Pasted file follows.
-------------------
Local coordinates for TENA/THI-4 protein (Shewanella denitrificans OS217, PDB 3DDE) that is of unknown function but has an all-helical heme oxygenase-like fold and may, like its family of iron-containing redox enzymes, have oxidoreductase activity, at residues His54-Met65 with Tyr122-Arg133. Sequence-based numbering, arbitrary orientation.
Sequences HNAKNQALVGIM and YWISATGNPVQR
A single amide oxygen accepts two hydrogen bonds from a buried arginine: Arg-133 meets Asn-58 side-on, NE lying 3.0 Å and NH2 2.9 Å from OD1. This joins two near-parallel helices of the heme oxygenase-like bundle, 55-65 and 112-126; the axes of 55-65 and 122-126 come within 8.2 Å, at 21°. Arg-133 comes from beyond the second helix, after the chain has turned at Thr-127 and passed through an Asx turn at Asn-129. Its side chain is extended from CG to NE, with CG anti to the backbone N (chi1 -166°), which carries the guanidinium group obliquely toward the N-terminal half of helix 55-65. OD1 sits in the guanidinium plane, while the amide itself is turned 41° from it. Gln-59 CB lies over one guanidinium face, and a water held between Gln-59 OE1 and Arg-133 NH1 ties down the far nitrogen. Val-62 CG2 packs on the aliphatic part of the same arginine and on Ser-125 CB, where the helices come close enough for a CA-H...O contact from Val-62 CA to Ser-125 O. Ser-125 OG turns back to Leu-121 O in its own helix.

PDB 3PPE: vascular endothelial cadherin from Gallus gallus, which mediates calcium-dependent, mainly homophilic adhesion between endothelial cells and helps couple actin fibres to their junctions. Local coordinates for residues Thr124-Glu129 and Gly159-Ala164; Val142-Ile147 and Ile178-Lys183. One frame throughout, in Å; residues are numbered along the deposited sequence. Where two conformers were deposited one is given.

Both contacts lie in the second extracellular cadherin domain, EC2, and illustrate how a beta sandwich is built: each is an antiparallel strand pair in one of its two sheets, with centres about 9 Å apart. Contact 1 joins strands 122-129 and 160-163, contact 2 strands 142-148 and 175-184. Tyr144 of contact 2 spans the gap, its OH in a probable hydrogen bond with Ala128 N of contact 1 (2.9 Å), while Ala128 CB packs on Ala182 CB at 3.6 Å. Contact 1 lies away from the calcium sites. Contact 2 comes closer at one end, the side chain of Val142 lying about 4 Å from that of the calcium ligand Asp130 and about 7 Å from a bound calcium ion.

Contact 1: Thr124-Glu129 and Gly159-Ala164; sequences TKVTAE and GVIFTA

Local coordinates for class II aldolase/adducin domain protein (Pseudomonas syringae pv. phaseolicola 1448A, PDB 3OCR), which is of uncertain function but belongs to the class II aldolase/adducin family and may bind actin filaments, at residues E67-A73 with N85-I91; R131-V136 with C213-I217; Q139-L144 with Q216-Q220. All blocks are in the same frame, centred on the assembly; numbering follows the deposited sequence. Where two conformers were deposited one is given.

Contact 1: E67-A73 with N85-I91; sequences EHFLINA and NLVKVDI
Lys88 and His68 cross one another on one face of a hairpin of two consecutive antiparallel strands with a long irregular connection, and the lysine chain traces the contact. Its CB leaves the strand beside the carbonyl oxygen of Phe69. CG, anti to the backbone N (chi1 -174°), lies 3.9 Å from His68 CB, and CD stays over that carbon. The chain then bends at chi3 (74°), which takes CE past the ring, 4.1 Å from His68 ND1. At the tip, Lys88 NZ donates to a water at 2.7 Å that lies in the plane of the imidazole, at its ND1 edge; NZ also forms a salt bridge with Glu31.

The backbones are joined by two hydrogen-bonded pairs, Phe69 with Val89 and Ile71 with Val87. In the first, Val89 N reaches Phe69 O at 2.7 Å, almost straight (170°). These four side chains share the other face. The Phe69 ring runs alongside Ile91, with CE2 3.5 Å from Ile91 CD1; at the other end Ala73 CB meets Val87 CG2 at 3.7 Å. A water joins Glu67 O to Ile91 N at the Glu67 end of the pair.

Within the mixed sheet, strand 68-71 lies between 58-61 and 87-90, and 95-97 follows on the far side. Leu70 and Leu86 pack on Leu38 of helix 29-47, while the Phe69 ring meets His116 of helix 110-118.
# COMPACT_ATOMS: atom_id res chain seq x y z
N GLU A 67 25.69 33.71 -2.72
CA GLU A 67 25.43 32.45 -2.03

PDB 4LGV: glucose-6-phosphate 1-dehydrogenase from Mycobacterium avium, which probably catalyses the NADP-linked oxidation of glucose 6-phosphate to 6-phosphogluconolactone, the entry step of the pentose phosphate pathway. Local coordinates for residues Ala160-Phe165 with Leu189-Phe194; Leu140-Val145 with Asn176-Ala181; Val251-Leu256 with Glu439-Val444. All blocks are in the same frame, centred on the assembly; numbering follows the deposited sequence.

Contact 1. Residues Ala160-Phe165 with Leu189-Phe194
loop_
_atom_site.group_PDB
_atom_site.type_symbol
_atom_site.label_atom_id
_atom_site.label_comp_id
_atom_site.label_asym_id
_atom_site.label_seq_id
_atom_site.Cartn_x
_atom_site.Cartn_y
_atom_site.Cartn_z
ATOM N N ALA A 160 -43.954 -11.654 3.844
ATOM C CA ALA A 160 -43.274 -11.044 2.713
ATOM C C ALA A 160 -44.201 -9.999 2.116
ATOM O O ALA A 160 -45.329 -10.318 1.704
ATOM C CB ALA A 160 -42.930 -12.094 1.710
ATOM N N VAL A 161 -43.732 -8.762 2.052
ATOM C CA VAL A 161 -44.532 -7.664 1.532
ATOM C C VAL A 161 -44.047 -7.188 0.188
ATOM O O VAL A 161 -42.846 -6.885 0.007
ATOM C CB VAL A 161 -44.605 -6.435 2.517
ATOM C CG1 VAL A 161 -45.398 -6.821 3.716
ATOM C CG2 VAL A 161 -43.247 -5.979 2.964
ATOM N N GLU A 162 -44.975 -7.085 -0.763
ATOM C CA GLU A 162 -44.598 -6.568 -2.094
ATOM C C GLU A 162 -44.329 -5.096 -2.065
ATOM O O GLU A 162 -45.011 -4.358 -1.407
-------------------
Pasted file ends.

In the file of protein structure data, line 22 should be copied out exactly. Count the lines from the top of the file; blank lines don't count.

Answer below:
_atom_site.label_asym_id